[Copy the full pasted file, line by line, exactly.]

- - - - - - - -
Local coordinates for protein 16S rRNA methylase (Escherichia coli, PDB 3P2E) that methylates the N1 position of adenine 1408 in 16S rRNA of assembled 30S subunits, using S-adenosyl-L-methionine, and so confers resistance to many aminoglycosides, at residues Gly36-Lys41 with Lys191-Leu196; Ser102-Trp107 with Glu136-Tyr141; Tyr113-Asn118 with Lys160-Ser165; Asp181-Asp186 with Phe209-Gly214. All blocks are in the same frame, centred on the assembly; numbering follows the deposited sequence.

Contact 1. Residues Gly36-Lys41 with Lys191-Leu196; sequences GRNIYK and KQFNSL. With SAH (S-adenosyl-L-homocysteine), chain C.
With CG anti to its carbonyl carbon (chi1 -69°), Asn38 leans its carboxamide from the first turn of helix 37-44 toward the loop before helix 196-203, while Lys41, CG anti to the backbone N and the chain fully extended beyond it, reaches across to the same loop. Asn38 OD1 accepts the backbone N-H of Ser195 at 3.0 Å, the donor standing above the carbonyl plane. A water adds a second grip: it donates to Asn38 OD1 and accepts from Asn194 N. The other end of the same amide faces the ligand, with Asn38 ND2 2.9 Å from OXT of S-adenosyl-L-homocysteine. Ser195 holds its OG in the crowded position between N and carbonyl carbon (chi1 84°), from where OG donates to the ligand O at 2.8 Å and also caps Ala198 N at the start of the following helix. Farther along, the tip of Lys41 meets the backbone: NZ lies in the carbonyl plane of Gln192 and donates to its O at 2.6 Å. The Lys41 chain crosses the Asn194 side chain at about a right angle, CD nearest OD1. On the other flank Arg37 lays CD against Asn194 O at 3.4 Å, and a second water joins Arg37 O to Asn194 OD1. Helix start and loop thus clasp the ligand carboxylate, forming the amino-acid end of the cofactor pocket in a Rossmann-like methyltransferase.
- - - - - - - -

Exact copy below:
Local coordinates for protein 16S rRNA methylase (Escherichia coli, PDB 3P2E) that methylates the N1 position of adenine 1408 in 16S rRNA of assembled 30S subunits, using S-adenosyl-L-methionine, and so confers resistance to many aminoglycosides, at residues Gly36-Lys41 with Lys191-Leu196; Ser102-Trp107 with Glu136-Tyr141; Tyr113-Asn118 with Lys160-Ser165; Asp181-Asp186 with Phe209-Gly214. All blocks are in the same frame, centred on the assembly; numbering follows the deposited sequence.

Contact 1. Residues Gly36-Lys41 with Lys191-Leu196; sequences GRNIYK and KQFNSL. With SAH (S-adenosyl-L-homocysteine), chain C.
With CG anti to its carbonyl carbon (chi1 -69°), Asn38 leans its carboxamide from the first turn of helix 37-44 toward the loop before helix 196-203, while Lys41, CG anti to the backbone N and the chain fully extended beyond it, reaches across to the same loop. Asn38 OD1 accepts the backbone N-H of Ser195 at 3.0 Å, the donor standing above the carbonyl plane. A water adds a second grip: it donates to Asn38 OD1 and accepts from Asn194 N. The other end of the same amide faces the ligand, with Asn38 ND2 2.9 Å from OXT of S-adenosyl-L-homocysteine. Ser195 holds its OG in the crowded position between N and carbonyl carbon (chi1 84°), from where OG donates to the ligand O at 2.8 Å and also caps Ala198 N at the start of the following helix. Farther along, the tip of Lys41 meets the backbone: NZ lies in the carbonyl plane of Gln192 and donates to its O at 2.6 Å. The Lys41 chain crosses the Asn194 side chain at about a right angle, CD nearest OD1. On the other flank Arg37 lays CD against Asn194 O at 3.4 Å, and a second water joins Arg37 O to Asn194 OD1. Helix start and loop thus clasp the ligand carboxylate, forming the amino-acid end of the cofactor pocket in a Rossmann-like methyltransferase.